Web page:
How can I be a Christian at work? Part of it has to do with how you see work. Are you God’s at work? Do you do your work with God in mind? Do you see the workplace like God does? It all makes a huge difference.

In Christ, work is no longer a necessary evil. It is now an opportunity, just like everything else.  “Whatever you do in word or deed, do all in the name of the Lord Jesus, giving thanks through Him to God the Father” (Colossians 3:17). The work doesn’t make me who I am, I make the work serve my deepest purposes, no matter what it is. I can be who I am in it.

Jesus is who he is in his work! When he was doing his work, he never “went to work.” All the various things he did were about being who he is and doing what gave him opportunity. Christ did everything his Father commanded until he could honestly say, “It is finished” on the cross. “My food,” said Jesus, “is to do the will of him who sent me and to finish his work(John 4:34-5)…. “My Father is always at his work to this very day, and I too am working” (John 5:19-21).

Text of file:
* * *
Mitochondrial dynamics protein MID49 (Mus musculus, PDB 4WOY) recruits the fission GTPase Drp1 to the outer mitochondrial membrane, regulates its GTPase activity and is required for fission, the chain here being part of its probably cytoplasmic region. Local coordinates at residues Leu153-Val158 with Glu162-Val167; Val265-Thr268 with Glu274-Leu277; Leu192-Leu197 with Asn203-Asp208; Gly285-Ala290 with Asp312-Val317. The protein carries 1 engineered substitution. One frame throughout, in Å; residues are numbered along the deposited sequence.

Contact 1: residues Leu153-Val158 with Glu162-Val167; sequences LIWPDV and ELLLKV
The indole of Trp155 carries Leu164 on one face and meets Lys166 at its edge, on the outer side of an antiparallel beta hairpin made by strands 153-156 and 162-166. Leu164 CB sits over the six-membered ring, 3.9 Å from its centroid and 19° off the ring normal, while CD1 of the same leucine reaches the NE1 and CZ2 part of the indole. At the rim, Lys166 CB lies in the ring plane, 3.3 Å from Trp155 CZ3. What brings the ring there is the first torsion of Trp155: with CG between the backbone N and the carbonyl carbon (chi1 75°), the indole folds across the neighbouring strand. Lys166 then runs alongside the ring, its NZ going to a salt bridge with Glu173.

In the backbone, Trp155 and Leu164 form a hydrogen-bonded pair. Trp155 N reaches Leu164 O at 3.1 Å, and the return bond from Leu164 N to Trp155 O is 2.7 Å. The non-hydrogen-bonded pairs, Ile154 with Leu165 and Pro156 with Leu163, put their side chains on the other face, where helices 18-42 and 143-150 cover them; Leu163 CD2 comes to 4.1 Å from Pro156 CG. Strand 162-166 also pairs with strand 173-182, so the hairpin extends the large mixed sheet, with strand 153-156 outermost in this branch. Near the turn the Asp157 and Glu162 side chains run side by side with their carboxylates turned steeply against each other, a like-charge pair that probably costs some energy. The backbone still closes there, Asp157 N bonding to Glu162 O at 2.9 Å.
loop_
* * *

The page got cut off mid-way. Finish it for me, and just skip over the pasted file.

Does Jesus live to work or work to live? He does both. He was born to do his work. And he says he is fed by the work he does. We are called to share that ongoing work of re-creation in every generation. As you sent me into the world, I have sent them into the world (John 17:18 ). When we show up at our jobs, our cells, our PM Team rehearsal, our work day on the community garden we’re there to honor God in what we do and in how we do it — or not.

Three general ideas on how to be a Christian at work

Let your life speak

Go to work tomorrow or next month or next year and do your absolute best. Be the best employee, the best manager, the best counter person you can be. Be known as the most honest, most humble, most ethical, most competent person in your field. And do all that not to merely advance your own career, but to advance God’s fame. It makes every day worth living.